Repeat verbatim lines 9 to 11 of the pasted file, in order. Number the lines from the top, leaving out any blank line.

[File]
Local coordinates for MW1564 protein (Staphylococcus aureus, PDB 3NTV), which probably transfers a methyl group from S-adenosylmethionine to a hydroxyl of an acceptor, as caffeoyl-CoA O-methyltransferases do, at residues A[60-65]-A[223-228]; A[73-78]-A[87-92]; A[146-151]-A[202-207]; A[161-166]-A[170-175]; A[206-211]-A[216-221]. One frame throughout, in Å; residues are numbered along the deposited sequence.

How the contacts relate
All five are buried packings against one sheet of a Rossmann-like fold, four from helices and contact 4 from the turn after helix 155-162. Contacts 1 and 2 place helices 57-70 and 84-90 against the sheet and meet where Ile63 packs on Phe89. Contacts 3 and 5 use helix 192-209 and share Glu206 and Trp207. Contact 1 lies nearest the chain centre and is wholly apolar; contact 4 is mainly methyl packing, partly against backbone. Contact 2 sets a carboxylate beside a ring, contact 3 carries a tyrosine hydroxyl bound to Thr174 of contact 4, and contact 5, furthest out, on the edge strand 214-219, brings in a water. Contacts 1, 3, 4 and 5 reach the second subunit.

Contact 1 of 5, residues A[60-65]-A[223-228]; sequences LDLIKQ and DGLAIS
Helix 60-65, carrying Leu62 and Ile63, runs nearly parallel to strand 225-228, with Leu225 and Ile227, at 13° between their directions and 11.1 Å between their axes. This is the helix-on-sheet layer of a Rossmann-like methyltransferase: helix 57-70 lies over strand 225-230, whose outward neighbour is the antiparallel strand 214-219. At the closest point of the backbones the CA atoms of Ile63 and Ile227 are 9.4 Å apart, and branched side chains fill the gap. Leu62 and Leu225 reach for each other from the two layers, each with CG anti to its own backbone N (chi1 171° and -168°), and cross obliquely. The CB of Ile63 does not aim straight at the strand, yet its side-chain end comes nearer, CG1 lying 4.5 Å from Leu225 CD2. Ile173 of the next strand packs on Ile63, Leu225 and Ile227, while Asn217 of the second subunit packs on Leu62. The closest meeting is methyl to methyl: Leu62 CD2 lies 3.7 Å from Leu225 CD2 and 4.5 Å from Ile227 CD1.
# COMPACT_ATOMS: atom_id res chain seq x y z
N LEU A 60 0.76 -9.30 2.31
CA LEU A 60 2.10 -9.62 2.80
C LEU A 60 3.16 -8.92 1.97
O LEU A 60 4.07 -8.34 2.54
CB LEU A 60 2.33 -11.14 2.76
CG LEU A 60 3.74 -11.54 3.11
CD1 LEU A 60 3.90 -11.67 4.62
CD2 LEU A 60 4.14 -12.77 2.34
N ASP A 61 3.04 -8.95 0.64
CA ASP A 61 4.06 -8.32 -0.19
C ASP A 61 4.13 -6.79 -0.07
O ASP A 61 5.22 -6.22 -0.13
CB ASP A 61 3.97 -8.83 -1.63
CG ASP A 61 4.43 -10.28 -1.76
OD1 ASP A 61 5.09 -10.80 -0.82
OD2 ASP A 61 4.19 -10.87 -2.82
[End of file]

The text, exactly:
C LEU A 60 3.16 -8.92 1.97
O LEU A 60 4.07 -8.34 2.54
CB LEU A 60 2.33 -11.14 2.76